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“The King” and Agincourt in (almost) black and white….

 

Not having Netflix myself, I went to my daughter’s house to watch The King. I enjoyed it very much, but have some gripes, not least a desire to keep scratching or wishing the characters would wash their hair…and the rest of themselves. I really don’t think the highest in the land went around looking quite so scruffy.

And the medieval period was a time of colour. They loved colour, the brighter the better…so why is the film relentlessly grey, dark and full of shadows? Even the trailer picture is like it (see above).

The actual battle scenes of Agincourt were conducted in mud, which maybe the clash really was (I’m not an expert on Agincourt), and the armoured soldiers from both sides pitched in like ants swarming over something they relished. What with grey armour and mud, it was absolutely impossible for them to know who was on which side. And what banners appeared were dull and virtually monochrome. Hardly anyone seemed to have identifying colours or badges. How the heck could they tell if they were killing the enemy or one of their own? It was just a huge, bloodthirsty scrum. And they all looked like this even before they collided in the mud!

Yes, yes, maybe medieval battlefields were like this, but I’m sure they had sensible ways of identifying each other – it wasn’t Towton in the middle of a snowstorm.

The illustration below is more or less from the period, and shows that contrary to wearing no identification, the armies on both sides wore easily discernible colours.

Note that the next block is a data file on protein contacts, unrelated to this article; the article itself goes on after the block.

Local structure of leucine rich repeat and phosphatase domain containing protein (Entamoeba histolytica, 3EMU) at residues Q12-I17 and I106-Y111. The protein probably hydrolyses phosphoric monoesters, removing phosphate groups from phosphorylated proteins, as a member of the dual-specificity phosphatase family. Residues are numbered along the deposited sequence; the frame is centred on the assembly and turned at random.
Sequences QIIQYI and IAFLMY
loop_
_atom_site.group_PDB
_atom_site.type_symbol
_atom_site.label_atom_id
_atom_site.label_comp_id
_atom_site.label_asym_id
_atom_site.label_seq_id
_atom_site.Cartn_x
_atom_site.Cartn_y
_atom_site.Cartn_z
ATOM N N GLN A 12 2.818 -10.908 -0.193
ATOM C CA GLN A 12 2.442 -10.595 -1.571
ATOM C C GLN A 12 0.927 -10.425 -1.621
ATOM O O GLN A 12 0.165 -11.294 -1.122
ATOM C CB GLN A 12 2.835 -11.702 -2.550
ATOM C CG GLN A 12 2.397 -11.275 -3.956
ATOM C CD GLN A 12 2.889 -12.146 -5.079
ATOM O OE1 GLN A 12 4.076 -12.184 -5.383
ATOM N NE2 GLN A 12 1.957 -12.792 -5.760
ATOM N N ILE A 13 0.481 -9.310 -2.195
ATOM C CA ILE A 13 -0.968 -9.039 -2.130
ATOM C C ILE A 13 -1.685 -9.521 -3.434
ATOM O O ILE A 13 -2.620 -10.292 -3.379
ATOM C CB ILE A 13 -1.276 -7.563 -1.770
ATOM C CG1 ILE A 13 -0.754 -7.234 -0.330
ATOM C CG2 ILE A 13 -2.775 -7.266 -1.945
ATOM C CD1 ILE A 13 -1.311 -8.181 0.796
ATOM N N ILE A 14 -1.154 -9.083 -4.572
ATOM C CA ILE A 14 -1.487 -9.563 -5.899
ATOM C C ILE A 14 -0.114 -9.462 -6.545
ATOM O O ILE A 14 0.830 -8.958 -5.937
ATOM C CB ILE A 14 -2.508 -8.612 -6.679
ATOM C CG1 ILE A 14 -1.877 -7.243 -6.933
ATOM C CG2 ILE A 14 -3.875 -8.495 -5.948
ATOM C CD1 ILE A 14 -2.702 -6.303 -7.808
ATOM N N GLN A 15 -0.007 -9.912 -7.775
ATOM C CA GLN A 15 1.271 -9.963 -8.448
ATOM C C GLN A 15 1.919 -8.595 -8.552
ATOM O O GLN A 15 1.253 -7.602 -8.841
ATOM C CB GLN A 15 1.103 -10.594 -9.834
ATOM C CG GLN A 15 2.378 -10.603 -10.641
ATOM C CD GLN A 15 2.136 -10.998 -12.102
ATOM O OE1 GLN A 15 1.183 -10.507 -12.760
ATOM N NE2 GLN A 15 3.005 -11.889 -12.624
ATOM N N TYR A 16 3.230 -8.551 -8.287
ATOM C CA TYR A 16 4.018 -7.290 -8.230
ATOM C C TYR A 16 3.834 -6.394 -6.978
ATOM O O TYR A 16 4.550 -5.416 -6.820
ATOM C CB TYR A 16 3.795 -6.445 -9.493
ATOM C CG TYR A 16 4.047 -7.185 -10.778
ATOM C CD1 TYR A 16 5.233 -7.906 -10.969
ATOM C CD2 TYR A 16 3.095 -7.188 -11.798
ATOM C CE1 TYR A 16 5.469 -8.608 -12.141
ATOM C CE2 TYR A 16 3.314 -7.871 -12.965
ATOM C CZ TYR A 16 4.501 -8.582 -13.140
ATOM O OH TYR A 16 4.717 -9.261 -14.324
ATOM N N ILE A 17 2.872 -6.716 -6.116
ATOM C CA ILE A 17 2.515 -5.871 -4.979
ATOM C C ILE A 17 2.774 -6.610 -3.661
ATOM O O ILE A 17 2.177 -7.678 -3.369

Agincourt 1415
Chroniques d’Enguerrand de Monstrelet (early 15th century)

Maybe the director’s desire to show the grim side of it all was allowed to overwhelm some obvious facts. Shame. But still, in spite of all that, an excellent film. I just wish that viewing it wasn’t like looking through really dark shades on a sunless day.

Timothée Chalamet was a revelation as Henry V. Perfectly cast, perfectly acted…and a perfectly achieved English accent. No one could have guessed that he is really American. I think we may look forward to a meteoric career…if there isn’t one, it will be a great shame. Here’s hoping he’s offered the right sort of role in future.

Robert Pattinson was wonderful as the Dauphin. There may not have been any carpet handy, but he chewed everything else. Brilliant. Welcome proof that the awful Twilight films weren’t the peak of his ability.

To see how the battle scenes were filmed, try You Tube.

Witchcraft (1): Witchcraft and Royalty: The Cases against Eleanor Cobham and Joanne of Navarre

Giaconda's Blog

Fake news – smearing the opposition

With the current interest in the media about the spread of ‘fake news’ and misinformation, it seems appropriate to reconsider the cases of two royal ladies who were both accused and found guilty of witchcraft during the early C15th. Were these simply cases of politically motivated ‘fake news’ stories? It is clear that in both cases that their enemies stood to gain by their fall and that witchcraft was an easy accusation to bring against any woman in an age of superstition and bigotry.

la-pucelle La Pucelle – Joan of Arc was brought down by accusations of heresy and witchcraft

They were also not the only women in the public eye to be brought down using similar methods – we have the very public example of Joan of Arc who was contemporary with Eleanor of Cobham and accused of heresy and witchcraft and burnt at the…

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